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AML regulatory review – what do recent AML obligations mean for banks?

By Dr Henry Balani | Wed 23 August, 2023
Encompass's Dr. Henry Balani, Head of Global Affairs. AML Regulatory review

Throughout 2023, we have seen several anti-money laundering (AML) regulations enacted around the world.

Due no doubt to various geo-political events, including the Russian invasion of Ukraine, along with the Pandora Papers scandal. These regulations are directed to the fight against financial crime, with the intent of curbing illegal money laundering activities. In this AML regulatory review we look at what the recent AML obligations mean for banks. Also, what they should consider when reviewing their current AML/know your customer (KYC) policies and procedures.

1. FATF and the multi-pronged approach

In March, the Financial Action Task Force (FATF) finalized changes to Recommendation 24. It explicitly recommends the use of multiple sources of information, (including technology-based solutions).

While Recommendation 24 updates were wide ranging, the multi-pronged approach to beneficial ownership information is particularly relevant to banks in setting up their KYC processes. The key here is to adopt a risk-based approach as part of the KYC customer due diligence (CDD) process. Banks should review this guidance closely as they update their policies and procedures. The increased number of sanctions against Russia means a greater volume of potential false positive matches. Subsequently, these need to be reviewed, further increasing the probability of non-compliance.

The benefits of a multi-pronged approach

  • Multiple sources of information offer increased transparency and accuracy of beneficial ownership identification. If the corporate structure is complex and crosses jurisdictions, a single source of information may not be able to flag the cross-border ownership risks
  • Efficiency can also be improved with a multi-pronged approach. Especially if the collection and reconciliation of information from multiple sources is automated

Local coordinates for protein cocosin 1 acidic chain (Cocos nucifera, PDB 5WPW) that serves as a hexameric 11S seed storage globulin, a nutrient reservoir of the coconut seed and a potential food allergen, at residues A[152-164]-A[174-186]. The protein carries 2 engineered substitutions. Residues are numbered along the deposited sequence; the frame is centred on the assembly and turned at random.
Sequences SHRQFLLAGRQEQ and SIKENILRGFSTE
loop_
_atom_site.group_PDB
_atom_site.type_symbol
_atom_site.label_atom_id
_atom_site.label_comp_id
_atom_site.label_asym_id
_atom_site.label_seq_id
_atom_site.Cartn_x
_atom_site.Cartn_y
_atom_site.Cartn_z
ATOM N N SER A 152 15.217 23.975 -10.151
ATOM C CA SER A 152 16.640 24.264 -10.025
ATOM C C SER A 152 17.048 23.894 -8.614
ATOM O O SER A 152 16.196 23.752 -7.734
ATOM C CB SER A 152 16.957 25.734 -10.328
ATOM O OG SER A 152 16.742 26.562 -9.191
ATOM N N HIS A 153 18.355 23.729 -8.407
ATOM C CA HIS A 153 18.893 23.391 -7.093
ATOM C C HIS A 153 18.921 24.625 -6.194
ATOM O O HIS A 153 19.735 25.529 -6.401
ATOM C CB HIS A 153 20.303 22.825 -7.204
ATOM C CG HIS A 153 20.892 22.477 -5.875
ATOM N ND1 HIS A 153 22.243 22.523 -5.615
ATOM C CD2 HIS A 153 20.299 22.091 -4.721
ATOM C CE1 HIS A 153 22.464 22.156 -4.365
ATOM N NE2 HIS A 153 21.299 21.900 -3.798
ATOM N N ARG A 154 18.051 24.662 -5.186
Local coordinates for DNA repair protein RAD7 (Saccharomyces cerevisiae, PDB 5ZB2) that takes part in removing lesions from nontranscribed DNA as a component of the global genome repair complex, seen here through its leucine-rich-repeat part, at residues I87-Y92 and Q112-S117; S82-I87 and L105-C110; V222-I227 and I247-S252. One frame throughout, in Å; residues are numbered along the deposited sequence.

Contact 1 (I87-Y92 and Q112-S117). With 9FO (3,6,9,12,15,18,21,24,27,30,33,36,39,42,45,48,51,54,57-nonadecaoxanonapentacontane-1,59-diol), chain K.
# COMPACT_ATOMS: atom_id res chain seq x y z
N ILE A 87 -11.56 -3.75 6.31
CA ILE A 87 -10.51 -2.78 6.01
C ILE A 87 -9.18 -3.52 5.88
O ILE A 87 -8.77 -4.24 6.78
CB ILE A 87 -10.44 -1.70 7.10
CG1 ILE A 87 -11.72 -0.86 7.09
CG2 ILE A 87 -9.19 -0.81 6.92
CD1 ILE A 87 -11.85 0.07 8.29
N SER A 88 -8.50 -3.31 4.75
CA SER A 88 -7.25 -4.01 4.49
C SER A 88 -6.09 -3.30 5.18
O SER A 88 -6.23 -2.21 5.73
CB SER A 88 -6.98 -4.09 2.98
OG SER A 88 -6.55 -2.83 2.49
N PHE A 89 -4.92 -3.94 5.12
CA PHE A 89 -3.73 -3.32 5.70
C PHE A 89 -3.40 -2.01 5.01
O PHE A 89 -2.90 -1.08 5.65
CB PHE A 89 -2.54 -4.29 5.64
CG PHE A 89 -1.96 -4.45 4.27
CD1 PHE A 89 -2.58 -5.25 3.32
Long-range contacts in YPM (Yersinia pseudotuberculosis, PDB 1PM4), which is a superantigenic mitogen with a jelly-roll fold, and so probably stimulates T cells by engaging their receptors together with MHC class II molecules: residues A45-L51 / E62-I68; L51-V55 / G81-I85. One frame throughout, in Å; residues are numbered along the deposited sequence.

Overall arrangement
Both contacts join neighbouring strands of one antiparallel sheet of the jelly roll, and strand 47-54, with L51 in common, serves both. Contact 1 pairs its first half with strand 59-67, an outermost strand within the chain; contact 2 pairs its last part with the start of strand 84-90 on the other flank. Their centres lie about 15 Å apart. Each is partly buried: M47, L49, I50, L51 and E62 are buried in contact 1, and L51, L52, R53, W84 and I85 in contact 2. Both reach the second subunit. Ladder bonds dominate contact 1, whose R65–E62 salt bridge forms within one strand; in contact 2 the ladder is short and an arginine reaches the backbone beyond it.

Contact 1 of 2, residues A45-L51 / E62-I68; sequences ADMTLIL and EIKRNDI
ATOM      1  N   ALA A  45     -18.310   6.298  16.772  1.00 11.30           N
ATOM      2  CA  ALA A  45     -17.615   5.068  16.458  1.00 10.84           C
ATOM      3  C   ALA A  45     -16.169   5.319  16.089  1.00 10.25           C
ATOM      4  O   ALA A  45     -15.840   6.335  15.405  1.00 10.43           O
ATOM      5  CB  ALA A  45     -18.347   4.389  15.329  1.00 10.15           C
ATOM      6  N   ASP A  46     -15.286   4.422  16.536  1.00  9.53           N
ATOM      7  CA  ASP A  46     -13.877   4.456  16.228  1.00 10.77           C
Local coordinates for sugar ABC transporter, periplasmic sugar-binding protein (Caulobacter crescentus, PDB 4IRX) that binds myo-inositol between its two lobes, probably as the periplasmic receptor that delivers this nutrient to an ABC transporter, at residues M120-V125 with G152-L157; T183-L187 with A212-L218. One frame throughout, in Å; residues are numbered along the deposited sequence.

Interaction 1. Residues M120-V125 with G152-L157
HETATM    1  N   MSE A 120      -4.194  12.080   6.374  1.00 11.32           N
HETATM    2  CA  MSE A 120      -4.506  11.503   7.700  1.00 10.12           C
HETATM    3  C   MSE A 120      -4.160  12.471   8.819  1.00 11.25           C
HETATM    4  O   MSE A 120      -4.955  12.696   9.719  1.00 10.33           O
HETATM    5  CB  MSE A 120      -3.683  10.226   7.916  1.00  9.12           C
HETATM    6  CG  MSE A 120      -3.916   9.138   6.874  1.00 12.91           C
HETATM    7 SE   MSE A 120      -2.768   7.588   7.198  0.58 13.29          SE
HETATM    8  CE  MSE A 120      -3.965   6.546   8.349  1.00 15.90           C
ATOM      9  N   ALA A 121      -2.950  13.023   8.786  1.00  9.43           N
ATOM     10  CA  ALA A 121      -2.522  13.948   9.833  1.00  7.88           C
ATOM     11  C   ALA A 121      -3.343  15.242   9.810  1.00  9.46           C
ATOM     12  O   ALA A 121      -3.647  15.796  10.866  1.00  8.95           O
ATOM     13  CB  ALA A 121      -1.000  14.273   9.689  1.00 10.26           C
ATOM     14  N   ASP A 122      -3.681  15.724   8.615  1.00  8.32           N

• The multi-pronged approach also means improved record keeping, with more accurate and complete information surrounding the beneficial owner

The benefits of multiple sources of information are clear. However, in my opinion, the challenge is ensuring the onboarding process is consistent and reliable. After all, the goal here is to demonstrate to outside auditors and regulators these processes can be counted on to detect money laundering. The way to achieve this satisfactorily is automation. By transforming the process, with integration to other elements of the KYC process, a bank can take advantage of the benefits outlined above. Creating a single digital KYC profile for each entity to evidence compliance and show the sources of information in a clear audit trail.

2. Lowering beneficial ownership thresholds

The EU is considering lowering the current beneficial ownership threshold of 25%. While the percentage has not been determined, any reduction of the threshold means a broader range of entities will need to be reviewed.

Effectively a wider net could be cast, leading to increased transparency and consequently improved risk assessments. Conversely for the bank, casting a wider net means greater effort (and costs) to comply with the lower threshold.

Banks would also need to review their current client book of business and remediate corporate structures to comply with the change. Process automation would certainly deliver against this challenge by creating complete digital KYC profiles of customers. There would also be the added benefit of improved, consistent risk assessment to achieve effective regulatory compliance.

Personally, I agree with civil society groups that advocate for more transparency. Even with some suggesting lowering the threshold to as little as 10%. Of course, banking trade associations are pushing back on any change in the threshold as the impact on their workload would be substantial. At this point in time, we have yet to see evidence that demonstrates lower thresholds would lead to increased detection of money laundering.

Having said that, any move lowering the threshold creates a timely point at which to review existing policies and processes. Irrespective of how much lower the threshold is changed, expediting the move to automation is a net positive. Technology is the way forward in my view. Banks should certainly be pushed further in their adoption of technology which has been a long time coming.

3. Extension of Russian sanctions to include immediate family members and close associates